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No Tobacco Day: Unfiltered ashes, profane pleasures
Health

No Tobacco Day: Unfiltered ashes, profane pleasures

Agency News

New Delhi, May 31: May 31 is marked as World No Tobacco Day. This year, the theme selected by the World Health Organisation (WHO) is 'Tobacco and lung health' that focus on increasing awareness on the negative impact that tobacco has on people’s lung health, from cancer to chronic respiratory disease and the fundamental role lungs play for the health and well-being of all people.

India is the second largest consumer of tobacco globally with approximately one-sixth of the world's tobacco-related deaths.World No Tobacco Day was established by the World Health Organisation (WHO) in 1987 to raise global awareness about tobacco use and deadly consequences it can cause.

According to the WHO, the tobacco epidemic is one of the significant health threats, as it kills up to half of its users. Tobacco leads to 8 million premature deaths each year, while more than 6 million of these people are smokers or ex-smokers, and around 890,000 people are non-smokers who were exposed to passive smoking.People die from tobacco-related myocardial infarction, stroke, cancer, lung disease or other diseases.

Nearly 80 per cent of the world’s 1 billion smokers live in low and middle-income countries. In some of them, children from poor families often work on tobacco plantations to provide income for their families. These children are particularly vulnerable to "green tobacco sickness" caused by nicotine, which is absorbed through the skin from the handling of wet tobacco leaves.

According to the WHO, the economic cost of smoking, including the medical expenses and productivity losses, is estimated at more than $1.4 trillion per year.In addition to health damage, the WHO notes that tobacco also has a negative impact on the environment. Tobacco waste contains more than 7,000 toxic chemicals, including carcinogens. Two thirds of the 15 billion cigarettes, which are sold daily, are released into the environment. Cigarette butts account for 30-40 per cent of all items picked up during coastal and urban cleaning.

Governments take measures to control tobacco use. These measures are formulated in the WHO Framework Convention on Tobacco Control (FCTC), which entered into force in February 2005. Currently, 181 countries and territories are parties to the convention.

This convention is an evidence-based treaty that affirms the right of people to the highest standard of health, provides the legal basis for international cooperation in health care, and sets high standards for compliance with this treaty.In 2008, the WHO introduced a range of practical measures, the MPOWER measures, to scale up the implementation of the WHO FCTC provisions on the ground. Each MPOWER measure corresponds to at least one provision of the WHO FCTC.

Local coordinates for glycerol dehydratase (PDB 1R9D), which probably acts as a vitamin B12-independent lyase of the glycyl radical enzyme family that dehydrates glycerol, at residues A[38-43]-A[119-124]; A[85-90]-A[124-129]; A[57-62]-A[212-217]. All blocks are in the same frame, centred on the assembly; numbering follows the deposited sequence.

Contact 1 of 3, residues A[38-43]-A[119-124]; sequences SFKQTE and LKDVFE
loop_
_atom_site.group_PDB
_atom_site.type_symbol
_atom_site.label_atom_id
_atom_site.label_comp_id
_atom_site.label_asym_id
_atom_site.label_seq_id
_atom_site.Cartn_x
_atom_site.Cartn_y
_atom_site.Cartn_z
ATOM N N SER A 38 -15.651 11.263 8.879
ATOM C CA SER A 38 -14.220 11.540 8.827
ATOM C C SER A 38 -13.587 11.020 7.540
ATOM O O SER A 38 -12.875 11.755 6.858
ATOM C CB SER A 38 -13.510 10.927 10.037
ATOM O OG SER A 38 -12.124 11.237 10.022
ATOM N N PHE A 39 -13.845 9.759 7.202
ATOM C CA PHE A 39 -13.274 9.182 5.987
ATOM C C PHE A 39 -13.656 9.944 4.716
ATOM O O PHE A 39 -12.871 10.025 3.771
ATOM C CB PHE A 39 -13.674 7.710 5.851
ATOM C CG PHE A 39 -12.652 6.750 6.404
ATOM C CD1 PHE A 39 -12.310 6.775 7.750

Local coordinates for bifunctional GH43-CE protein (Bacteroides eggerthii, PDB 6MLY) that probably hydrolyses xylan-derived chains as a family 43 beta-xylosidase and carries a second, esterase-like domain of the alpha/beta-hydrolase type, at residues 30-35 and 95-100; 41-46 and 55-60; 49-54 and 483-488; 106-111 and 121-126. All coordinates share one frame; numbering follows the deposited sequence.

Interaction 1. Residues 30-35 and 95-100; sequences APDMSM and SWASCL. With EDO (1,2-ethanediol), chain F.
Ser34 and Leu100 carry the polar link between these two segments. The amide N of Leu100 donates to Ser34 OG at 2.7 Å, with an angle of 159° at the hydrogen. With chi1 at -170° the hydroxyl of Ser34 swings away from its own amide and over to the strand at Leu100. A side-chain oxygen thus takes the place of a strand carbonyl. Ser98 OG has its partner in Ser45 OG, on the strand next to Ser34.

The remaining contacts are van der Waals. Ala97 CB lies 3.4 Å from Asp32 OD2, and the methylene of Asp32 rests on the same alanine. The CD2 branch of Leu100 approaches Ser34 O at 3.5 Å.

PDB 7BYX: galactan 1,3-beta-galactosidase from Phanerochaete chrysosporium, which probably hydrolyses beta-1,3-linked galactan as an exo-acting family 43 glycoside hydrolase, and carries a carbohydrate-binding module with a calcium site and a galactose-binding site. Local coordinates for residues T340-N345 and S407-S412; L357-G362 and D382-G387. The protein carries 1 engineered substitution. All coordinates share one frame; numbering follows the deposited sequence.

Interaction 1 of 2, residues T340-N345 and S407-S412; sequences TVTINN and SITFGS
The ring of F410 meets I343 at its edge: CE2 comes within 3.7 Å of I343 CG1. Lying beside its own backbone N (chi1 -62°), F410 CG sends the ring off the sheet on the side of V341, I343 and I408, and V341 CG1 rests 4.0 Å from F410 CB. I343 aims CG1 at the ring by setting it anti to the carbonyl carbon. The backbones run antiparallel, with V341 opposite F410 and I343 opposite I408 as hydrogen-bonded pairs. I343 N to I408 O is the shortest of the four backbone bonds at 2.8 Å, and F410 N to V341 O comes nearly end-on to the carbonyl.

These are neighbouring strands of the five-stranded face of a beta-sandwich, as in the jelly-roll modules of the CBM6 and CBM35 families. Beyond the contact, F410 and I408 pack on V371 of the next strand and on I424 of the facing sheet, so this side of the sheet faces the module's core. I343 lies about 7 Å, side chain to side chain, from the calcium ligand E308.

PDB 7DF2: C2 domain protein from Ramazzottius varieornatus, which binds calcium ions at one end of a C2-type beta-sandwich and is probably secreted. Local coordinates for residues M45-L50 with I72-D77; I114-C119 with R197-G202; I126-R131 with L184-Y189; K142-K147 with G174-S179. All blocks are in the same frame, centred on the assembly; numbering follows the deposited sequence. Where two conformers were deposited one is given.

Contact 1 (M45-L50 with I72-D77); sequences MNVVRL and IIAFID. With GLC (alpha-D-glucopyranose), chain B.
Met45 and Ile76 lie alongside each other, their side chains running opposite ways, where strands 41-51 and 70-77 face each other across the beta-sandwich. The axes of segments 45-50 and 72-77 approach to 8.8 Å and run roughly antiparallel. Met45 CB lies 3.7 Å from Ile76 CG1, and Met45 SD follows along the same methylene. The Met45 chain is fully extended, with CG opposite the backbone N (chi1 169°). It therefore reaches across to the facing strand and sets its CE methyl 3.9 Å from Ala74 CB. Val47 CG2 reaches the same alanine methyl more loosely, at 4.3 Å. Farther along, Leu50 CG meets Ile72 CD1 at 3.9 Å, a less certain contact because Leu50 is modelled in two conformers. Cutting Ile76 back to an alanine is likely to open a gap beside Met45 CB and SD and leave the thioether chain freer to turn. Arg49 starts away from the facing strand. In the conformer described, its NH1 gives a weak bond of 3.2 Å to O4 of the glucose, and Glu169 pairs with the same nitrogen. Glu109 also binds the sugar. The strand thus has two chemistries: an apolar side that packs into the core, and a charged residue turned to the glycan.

The MPOWER package of measures stipulates the implementation of the following strategies: to monitor tobacco use; protect people from tobacco smoke; offer help to quit tobacco use; warn about the dangers of tobacco; enforce bans on tobacco advertising, promotion and sponsorship of tobacco products; and raise taxes on tobacco.

According to the WHO forecasts, at least 12 million current tobacco users in Russia are at risk of premature death due to smoking.The fight against smoking in Russia started 20 years ago, and since then smokers have noticeably lost their rights. The first federal law on imposing the restrictions on tobacco smoking entered into force in Russia in 2001. During its existence, it has undergone six revisions.

On June 1, 2013, it was replaced by a new federal law "On Protecting the Health of Citizens from the Effects of Second Hand Tobacco Smoke and the Consequences of Tobacco Consumption," which prohibits smoking in public places, tobacco sponsorship and advertising, as well as children’s involvement in tobacco use. Since June 1, 2014, the list of public places where the smoking is prohibited has been expanded.

In March 2019, the Russian Health Ministry introduced a new anti-tobacco concept to the government. The projects will last 11 years. It involves reducing tobacco consumption among the population to 5 percent and removing these products from the market after 2050.Statistics shows the effectiveness of reasonable restrictions in the fight against smoking. According to the Global Adult Tobacco Survey (GATS), the number of smokers in Russia in 2009 was 39 per cent (43.9 million adults): 60 per cent of men and 21.7 per cent of women. By 2016, according to the same survey, the number of smokers was reduced to 30.5 per cent (36.4 million adults): about 50 per cent of men and 14.5 per cent of women.

Nevertheless, according to the country’s Health Ministry, from 300,000 to 400,000 people die each year from diseases attributable to smoking.According to the Russian Health Ministry, about 30 percent of Russians currently smoke, while the number of smokers in the country has decreased by 21 percent since the anti-smoking campaign started.

According to a sociological survey, Bryansk, Moscow, Krasnodar, Volgograd, and Ivanovo were named the most smoking cities in Russia in 2018. The top ten also includes such cities as Chelyabinsk, Rostov-on-Don, Voronezh, Perm and Tambov.
(UNI)